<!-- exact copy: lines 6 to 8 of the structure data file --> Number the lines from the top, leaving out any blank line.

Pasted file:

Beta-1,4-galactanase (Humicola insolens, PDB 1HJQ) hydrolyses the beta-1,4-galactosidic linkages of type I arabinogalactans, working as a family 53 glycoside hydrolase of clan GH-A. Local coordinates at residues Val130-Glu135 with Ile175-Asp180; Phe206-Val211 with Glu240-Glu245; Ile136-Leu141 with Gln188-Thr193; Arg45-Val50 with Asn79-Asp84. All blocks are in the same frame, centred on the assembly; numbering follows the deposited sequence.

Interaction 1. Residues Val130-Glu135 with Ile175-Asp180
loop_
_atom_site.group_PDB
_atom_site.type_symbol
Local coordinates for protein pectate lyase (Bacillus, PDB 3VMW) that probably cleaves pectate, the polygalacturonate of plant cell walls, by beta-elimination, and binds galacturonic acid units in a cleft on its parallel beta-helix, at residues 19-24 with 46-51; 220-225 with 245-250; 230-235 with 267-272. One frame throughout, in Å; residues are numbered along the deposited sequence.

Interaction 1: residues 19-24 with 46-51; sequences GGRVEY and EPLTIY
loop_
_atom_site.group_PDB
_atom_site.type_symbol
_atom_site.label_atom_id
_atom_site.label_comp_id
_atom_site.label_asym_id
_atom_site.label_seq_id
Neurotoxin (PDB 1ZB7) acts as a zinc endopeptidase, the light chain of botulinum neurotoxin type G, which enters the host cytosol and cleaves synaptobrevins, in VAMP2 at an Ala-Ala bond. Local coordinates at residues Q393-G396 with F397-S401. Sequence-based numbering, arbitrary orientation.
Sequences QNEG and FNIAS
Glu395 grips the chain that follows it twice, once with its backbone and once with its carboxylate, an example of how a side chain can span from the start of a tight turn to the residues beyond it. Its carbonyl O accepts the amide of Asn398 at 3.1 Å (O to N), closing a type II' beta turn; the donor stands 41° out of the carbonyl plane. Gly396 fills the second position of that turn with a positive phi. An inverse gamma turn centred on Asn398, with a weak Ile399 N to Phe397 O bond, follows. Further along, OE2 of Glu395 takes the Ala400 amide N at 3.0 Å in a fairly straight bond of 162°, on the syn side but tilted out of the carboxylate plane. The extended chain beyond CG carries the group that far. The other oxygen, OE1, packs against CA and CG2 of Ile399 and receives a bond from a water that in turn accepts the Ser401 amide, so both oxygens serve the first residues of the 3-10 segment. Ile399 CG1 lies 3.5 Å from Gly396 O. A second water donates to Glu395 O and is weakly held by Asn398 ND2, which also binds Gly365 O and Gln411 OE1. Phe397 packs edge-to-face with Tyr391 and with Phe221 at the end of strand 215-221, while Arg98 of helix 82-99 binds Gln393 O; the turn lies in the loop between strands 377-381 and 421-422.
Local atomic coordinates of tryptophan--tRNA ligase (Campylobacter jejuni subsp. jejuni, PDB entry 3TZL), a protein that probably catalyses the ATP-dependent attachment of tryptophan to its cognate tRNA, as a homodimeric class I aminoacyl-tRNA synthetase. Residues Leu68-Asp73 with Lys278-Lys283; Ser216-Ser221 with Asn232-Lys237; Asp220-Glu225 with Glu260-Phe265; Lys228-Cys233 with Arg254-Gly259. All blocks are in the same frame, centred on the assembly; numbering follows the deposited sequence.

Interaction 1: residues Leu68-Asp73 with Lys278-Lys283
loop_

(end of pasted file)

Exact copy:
Local coordinates for protein pectate lyase (Bacillus, PDB 3VMW) that probably cleaves pectate, the polygalacturonate of plant cell walls, by beta-elimination, and binds galacturonic acid units in a cleft on its parallel beta-helix, at residues 19-24 with 46-51; 220-225 with 245-250; 230-235 with 267-272. One frame throughout, in Å; residues are numbered along the deposited sequence.

Interaction 1: residues 19-24 with 46-51; sequences GGRVEY and EPLTIY
loop_